Several young members from Egypt's Muslim Brotherhood have launched their own political party to rival their group's own_ a move that is exposing cracks in the influential Islamist organization.
Banned from politics for half a century, the Brotherhood nonetheless maintained an effective organization based on a network of social services, successfully running candidates as independents in past parliamentary elections.
Now that a popular revolution has deposed President Hosni Mubarak and removed restrictions, the Brotherhood was expected to jump in, use its organization and experience to gain votes and possibly even dominate a new parliament.
The movement faces new challenges. The openness in Egypt is taking its toll on the venerable Islamist group, with younger, more pragmatic activists chafing under the doctrinaire leadership of the old guard.
The Brotherhood's political party is called Freedom and Justice, required under the new regulations to admit women and Christians but guided by the group's Islamic ideology. The Brotherhood is worried enough to threaten to expel members who join competing parties and threw out a leading member who decided to run for president on his own.
Other Islamist groups have also announced plans to register new political parties_ including some from the ultraconservative Salafi brand of Islam, which was previously averse to participating in political life.
Attention is going to Brotherhood members who have broken away and formed their own parties, like Egyptian Trend.
"This is not a Brotherhood party or a party of the Brotherhood youth," said Islam Lotfy, a Brotherhood member and a founding member of the new party.
The Brotherhood leadership said the decision of Lotfy, and as many as 20 others from the group will be penalized, because their actions violate a ban on its members to join any other by the newly formed Freedom and Justice Party.
"They will be referred to internal investigation and will be expelled if they don't quit " the new party, said Mahmoud Hussein, Secretary general of the Brotherhood. "They will have different loyalty."
Lotfy sees no contradiction between being a member in the Brotherhood as an advocacy group and joining a new political party.
"I have set my priorities. Working with the (Egyptian Trend) party is a choice and a priority," he said.
Lotfy was active in a youth coalition that formed during the early days of revolution that began on Jan. 25 and forced Mubarak to step down 18 days later.
He said the new party wants to capture the experience he gained during those tumultuous days working with other political groups and activists who espouse different ideologies.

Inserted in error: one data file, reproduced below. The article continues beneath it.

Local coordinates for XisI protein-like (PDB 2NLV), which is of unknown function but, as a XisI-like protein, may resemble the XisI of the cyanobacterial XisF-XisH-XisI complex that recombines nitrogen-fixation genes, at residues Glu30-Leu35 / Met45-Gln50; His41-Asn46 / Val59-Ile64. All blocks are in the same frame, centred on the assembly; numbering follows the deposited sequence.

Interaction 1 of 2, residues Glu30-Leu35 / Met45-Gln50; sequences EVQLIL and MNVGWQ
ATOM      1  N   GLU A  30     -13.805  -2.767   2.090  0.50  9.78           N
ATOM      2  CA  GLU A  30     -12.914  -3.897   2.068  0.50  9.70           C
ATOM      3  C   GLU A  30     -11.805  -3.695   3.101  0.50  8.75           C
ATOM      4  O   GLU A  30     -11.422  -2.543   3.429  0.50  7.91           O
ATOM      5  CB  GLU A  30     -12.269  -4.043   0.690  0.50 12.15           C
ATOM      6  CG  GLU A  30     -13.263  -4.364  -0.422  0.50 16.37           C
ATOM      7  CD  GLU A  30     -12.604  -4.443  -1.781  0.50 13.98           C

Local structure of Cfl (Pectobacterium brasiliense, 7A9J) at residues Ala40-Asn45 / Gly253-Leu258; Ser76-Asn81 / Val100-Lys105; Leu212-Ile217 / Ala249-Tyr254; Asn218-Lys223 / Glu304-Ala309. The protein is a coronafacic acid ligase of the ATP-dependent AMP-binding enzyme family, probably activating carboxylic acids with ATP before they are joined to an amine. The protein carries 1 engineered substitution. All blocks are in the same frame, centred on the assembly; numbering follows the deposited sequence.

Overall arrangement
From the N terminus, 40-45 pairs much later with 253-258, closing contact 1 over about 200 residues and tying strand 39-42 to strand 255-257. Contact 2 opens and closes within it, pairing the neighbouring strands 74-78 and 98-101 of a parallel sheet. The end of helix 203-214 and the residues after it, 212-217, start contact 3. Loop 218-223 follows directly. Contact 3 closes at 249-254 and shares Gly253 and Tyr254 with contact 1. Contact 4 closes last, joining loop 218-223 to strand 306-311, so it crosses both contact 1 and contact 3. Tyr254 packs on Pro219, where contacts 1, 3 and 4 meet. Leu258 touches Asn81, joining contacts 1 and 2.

"We have an extended experience from working with the January 25 group toward specific goals. We were able to put our ideological differences aside," he said. "We want a new party that overcomes politics."
This is a veiled criticism of his original organization, which formally joined the protests days after they began. Younger members are growing critical of the decision making process in the Brotherhood, controlled by a senior leadership, which is extending its reach to its Freedom and Justice party.
Lotfy said his new party is not an "Islamic" party, but one that devises its own programs and priorities from the public, which he called the mainstream. Its members are from different ideological backgrounds, including leftists, and liberals who aim to drastically improve Egypt's social indicators and international standing by 2030.
"We believe that the audience we are targeting no one has reached out to yet," he said. "I have gained a lot of experience from the Brotherhood which is known for its great ability to organize.. I hope I can gain from that, and this would be reflected in our performance."
Brotherhood leaders say the party will run for only half of the parliament's seats in elections expected in September, and they are working to form coalitions with other parties, including liberals.
The Brotherhood's party still appears as the most formidable contender for the upcoming elections. Some liberal and secular parties are so concerned that they have called for delaying the election to allow more time for them to organize and campaign.
Another leading member of the Brotherhood had earlier announced his plans to run for the upcoming presidential elections, in violating of the Brotherhood's decision not to field candidates. Abdel-Moneim Abul-Fottouh, a leading member of the Brotherhood known for his moderate views and appeal among the youth, was expelled on Saturday for violating the group's rules.